It is pretty simple to add new colon commands. The handler for
a colon command is an Action.
Colon command handling is in the class
If a colon command takes no arguments,
then you can register a
to handle the command. If the command takes arguments, then you
to handle the command. A
is passed to the action that handles a colon command. Through
this event the arguments to the command can be accessed.
The command that was used to invoke the action is also available,
so a single action could handle multiple commands; and there are
other techniques to achieve this affect.
Normal mode Vi comands can have up to three chunks: buffer-operator-motion. For example: "a3y4<CR> has
Normal, 3 times, one for each chunk. The caller had no knowledge of how many chunks there are in a single command, it just called normal in a loop. normal kept control, calling safe_getc as needed to pick up all the characters that make up a chunk, and returned as each chunk was completed. Accumulated information was saved in OPARG. normal detected when a complete command was ready and then executed it, often times in do_pending_op. CMDARG has per chunk information, and OPARG is cleared after each command.
To fit into a java gui environment, we want to be able to handle and parse one
character at a time as delivered through an action from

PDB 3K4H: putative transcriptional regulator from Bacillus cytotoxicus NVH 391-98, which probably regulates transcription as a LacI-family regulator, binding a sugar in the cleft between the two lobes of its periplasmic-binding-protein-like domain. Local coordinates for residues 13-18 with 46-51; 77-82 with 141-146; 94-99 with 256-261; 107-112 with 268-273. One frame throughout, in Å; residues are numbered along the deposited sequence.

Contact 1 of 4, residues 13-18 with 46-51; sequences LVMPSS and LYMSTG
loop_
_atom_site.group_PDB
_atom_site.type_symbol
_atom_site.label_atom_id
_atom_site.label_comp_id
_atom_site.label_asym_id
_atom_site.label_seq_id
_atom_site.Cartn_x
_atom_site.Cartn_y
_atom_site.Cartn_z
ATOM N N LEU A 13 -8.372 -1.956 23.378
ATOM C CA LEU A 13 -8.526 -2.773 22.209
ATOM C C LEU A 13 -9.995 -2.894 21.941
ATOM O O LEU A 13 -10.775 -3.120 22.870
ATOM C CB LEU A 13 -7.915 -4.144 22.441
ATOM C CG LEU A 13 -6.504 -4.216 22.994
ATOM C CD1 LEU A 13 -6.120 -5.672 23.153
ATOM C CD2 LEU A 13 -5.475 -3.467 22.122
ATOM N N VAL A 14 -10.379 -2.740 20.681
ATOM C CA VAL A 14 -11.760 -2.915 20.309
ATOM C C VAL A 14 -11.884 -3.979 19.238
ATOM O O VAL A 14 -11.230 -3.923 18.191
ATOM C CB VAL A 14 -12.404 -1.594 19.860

the event thread. This means we have to return
after each character. So we must maintain a bunch of "where am i" state
information between each character. The original code is more or less
intact sourounded by a variety of "what state am i in" conditionals;
this is messy. Input characters come in through
NEEDSWORK:get the char parsing to look like a classic state machine this should at least keep it managable.
Operator and motion are very similar, syntacticly they are usually like [<count>]<char> or sometimes more than one char. A motion can also be a search.
vim/vi have three types of options: global, buffer and window.
jVi mirrors this structure (finally in 2007 per buffer/document options
Global options are static and are found in
G. Per file options
Buffer and per window options are in
ViOptionBag is the
primary source of information about handling options.
of the same document share the
for example, if you do ":set sw=8" on a file,
any open windows into that file all have the same shiftwidth.